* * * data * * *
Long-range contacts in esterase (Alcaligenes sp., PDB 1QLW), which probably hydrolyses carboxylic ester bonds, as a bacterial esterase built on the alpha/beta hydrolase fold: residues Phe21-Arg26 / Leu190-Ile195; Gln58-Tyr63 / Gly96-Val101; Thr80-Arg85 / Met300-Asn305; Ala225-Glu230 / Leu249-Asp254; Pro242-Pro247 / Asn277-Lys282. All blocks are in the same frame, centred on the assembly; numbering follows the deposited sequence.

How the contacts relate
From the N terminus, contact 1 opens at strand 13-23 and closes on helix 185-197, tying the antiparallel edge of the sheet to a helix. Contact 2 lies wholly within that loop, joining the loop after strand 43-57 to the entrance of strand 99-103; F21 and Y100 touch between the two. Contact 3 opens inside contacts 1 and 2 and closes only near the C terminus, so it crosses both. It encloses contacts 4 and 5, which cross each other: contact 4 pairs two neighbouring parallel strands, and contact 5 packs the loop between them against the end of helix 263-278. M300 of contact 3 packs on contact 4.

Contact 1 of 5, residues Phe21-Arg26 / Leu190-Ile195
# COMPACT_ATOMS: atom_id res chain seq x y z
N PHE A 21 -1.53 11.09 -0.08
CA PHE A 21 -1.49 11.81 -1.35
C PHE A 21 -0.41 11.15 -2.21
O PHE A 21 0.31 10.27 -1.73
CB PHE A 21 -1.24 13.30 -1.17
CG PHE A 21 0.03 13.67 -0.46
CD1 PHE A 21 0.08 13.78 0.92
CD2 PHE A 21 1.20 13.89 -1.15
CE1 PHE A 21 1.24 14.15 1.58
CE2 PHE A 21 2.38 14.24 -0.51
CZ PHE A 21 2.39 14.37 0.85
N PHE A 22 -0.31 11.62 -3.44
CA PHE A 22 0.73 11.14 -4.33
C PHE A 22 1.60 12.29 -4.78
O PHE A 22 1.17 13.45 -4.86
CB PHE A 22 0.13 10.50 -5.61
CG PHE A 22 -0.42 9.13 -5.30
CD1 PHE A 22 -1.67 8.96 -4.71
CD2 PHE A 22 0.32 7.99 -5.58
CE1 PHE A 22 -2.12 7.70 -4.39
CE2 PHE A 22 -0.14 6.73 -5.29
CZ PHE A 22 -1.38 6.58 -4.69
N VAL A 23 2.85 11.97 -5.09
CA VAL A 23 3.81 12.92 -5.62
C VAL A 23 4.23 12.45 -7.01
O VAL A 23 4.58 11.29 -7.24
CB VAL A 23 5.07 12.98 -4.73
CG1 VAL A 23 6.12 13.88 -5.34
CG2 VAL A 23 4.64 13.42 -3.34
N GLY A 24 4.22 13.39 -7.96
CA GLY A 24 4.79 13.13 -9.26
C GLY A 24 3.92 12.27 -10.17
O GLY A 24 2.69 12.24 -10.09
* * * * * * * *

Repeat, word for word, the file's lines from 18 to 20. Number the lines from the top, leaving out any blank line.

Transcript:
CA PHE A 22 0.73 11.14 -4.33
C PHE A 22 1.60 12.29 -4.78
O PHE A 22 1.17 13.45 -4.86